Bloomberg News

Canadian Natural Gas Unchanged as U.S. Inventories Near Record

October 31, 2011

Oct. 31 (Bloomberg) -- Canadian natural gas for December was unchanged amid speculation that stores of the fuel in the U.S. will top last year’s record before the winter heating season begins, curbing demand for Canada’s exports.

U.S. inventories rose to 3.72 trillion cubic feet in the week ended Oct. 21, the Energy Department reported, closing on last year’s record 3.84 trillion the week ended Nov. 4. The number of rigs drilling for gas in the U.S. rose by seven to 934 last week, according to data published by Baker Hughes Inc.

“Storage levels are high,” James Williams, an energy economist at WTRG Economics, an energy research firm in London, Arkansas, said in a note today. “We expect storage to top out above last year’s record.”

Alberta gas for December delivery was unchanged at C$3.25 per gigajoule ($3.10 per million British thermal units) as of 3 p.m. New York time, according to NGX, a Canadian Internet market. Gas traded on the exchange is shipped to users in Canada and the U.S. and is priced on TransCanada Corp.’s Alberta system.

Gas for December delivery on the New York Mercantile Exchange rose 1.1 cents to settle at $3.934 per million Btu.

Spot gas at the Alliance delivery point near Chicago fell 7.77 cents, or 2 percent, to $3.7758 per million Btu on the Intercontinental Exchange. Alliance is an express line that can carry about 1.5 billion cubic feet a day to the Midwest from western Canada.

Spot Prices

At the Kingsgate point on the border of Idaho and British Columbia, gas rose 2.44 cents to $3.5031, according to ICE. At Malin, Oregon, where Canadian gas is traded for California markets, gas was up 8.89 cents to $3.6131 per million Btu.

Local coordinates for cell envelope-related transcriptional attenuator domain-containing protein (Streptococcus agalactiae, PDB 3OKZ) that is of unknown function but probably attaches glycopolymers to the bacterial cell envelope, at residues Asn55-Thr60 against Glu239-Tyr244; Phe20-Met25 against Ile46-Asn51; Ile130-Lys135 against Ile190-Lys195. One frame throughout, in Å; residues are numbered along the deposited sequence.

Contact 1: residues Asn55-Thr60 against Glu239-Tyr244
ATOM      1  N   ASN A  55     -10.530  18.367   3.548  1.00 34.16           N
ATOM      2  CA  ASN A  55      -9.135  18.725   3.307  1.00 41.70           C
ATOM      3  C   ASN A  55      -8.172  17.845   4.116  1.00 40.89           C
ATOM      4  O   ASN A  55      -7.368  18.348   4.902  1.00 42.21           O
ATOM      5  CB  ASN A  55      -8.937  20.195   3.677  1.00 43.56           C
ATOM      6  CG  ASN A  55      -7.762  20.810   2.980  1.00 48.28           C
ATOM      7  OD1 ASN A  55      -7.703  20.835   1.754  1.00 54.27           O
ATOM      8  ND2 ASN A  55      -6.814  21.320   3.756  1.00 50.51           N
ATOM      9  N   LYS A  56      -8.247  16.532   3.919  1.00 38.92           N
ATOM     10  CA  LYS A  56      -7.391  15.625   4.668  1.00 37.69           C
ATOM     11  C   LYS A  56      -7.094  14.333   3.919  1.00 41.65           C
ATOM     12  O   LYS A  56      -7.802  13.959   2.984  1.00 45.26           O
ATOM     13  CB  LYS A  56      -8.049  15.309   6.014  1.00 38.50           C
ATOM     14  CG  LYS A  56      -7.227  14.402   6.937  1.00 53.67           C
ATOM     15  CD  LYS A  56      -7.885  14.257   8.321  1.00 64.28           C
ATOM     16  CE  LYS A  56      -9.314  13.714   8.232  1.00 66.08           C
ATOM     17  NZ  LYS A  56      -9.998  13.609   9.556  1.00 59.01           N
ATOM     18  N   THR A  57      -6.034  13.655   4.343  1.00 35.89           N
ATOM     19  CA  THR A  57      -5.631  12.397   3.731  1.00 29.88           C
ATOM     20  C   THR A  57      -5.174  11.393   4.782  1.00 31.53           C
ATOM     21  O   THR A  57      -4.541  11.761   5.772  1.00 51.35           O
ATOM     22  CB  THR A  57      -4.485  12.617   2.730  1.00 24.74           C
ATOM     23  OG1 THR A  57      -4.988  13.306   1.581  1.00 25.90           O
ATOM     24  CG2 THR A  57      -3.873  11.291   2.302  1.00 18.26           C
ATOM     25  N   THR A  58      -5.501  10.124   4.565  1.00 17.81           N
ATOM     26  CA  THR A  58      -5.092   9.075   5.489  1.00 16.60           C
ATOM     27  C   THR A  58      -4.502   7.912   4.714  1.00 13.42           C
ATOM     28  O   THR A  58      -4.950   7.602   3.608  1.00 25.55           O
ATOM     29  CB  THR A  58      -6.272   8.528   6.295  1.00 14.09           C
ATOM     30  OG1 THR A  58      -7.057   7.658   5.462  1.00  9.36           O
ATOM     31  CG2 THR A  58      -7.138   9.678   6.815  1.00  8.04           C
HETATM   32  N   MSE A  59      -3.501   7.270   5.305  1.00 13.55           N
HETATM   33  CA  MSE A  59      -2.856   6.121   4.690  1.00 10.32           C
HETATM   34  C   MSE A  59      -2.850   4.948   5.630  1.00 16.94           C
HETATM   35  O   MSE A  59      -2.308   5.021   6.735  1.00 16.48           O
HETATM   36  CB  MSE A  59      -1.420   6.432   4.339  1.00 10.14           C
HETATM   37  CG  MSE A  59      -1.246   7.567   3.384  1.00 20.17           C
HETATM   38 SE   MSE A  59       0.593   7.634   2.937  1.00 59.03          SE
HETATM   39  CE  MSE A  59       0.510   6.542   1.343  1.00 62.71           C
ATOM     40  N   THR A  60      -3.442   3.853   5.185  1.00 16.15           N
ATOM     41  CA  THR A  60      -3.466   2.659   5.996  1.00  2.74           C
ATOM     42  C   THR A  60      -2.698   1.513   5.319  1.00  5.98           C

Volume on TransCanada’s Alberta system, which collects the output of most of the nation’s gas wells, was 16.7 billion cubic feet, 171 million above the target.

Gas was flowing at a daily rate of 2.56 billion cubic feet at Empress, Alberta, where the fuel is transferred to TransCanada’s main line.

At McNeil, Saskatchewan, where gas is transferred to the Northern Border Pipeline for shipment to the Chicago area, the daily flow rate was 1.79 billion cubic feet.

Available capacity on TransCanada’s British Columbia system at Kingsgate was 1.1 billion cubic feet. The system was forecast to carry 1.47 billion cubic feet today, about 57 percent of its capacity of 2.58 billion.

The volume on Spectra Energy’s British Columbia system, which gathers the fuel in northeastern British Columbia for delivery to Vancouver and the Pacific Northwest, totaled 2.83 billion cubic feet at 1:50 p.m.

--Editors: Charlotte Porter, Bill Banker

To contact the reporter on this story: Gene Laverty in Calgary at glaverty@bloomberg.net

To contact the editor responsible for this story: Dan Stets at dstets@bloomberg.net


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